Tag: scarcity

You Will Get Nothing for Christmas and Be Happy


The Biden Administration really seems to be taking the War on Christmas as a policy imperative. First, Dr. Fauci told us not to get excited about gathering with the family over the holidays because we probably won’t be allowed to. Now, word from the administration is don’t count on being able to buy or exchange a lot of Christmas gifts either. “‘There will be things that people can’t get,'” a senior White House official told Reuters, when asked about holiday shopping.”

We know the globalist left has fully embraced the World Economic Forum of a future economy where “You Will Own Nothing and Be Happy.” (Despite denying it). And danged if the Government’s heavy-handed, unscientific Covid response hasn’t accelerated that goal.  The $3.5 Trillion economic sledgehammer that is the “Build Back Better” plan will ensure that we will have nothing left after taxes and higher energy costs to buy any stuff with anyway. 

Ayaan speaks with Dan Seligson about polygamy and the marriage market. They explore the question: does polygamy breed poverty or does poverty breed polygamy? Dan also explains where polygamy still exists, the chronic scarcity it creates, and the commodification of women.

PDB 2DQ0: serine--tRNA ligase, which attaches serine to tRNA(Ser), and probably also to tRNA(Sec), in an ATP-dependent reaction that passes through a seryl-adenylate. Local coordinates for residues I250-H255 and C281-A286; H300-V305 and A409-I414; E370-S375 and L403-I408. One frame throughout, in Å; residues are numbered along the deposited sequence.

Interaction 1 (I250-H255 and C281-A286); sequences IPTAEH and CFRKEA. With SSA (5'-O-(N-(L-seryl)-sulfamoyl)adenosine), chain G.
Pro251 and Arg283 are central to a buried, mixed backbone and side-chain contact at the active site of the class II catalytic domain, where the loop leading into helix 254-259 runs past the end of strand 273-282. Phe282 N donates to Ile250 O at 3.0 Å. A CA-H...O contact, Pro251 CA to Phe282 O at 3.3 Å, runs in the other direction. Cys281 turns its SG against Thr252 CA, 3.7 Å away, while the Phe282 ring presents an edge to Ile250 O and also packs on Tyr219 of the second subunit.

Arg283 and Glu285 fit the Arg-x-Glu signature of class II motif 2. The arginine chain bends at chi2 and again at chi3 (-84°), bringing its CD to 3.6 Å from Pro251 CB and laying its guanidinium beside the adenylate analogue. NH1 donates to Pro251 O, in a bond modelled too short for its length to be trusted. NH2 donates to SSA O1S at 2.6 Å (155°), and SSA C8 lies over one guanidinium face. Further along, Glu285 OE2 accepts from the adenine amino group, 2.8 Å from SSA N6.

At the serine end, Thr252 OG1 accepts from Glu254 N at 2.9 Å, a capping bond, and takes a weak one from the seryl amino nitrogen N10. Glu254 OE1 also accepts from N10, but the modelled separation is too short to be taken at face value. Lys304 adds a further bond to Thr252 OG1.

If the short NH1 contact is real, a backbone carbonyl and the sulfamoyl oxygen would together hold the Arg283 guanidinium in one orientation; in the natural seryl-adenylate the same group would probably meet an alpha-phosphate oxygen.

Dan received his PhD in physics from Berkeley. From 1984 until 2001, he worked at Intel Corp. in Santa Clara and Jerusalem where he focused on manufacturing technology and machine learning. He has been an investor in, advisor to, and board member and founder of several genomics-related companies. He has been awarded 9 US patents.

Does Scarcity Yield Better Results?


While at a weekend church retreat, we discussed those amazingly beautiful letters to home written by soldiers of even the lowest rank on either side of the American Civil War. The question arose, does scarcity yield better results?

Did having only a few pages of paper and one pencil (and maybe even a pen!) make the soldier writing a letter home want to write a letter with punch and vigor that said everything he wanted it to say? In contrast, look at the language and diction of tweeting and texting, of emails and even full-on essays in blogs.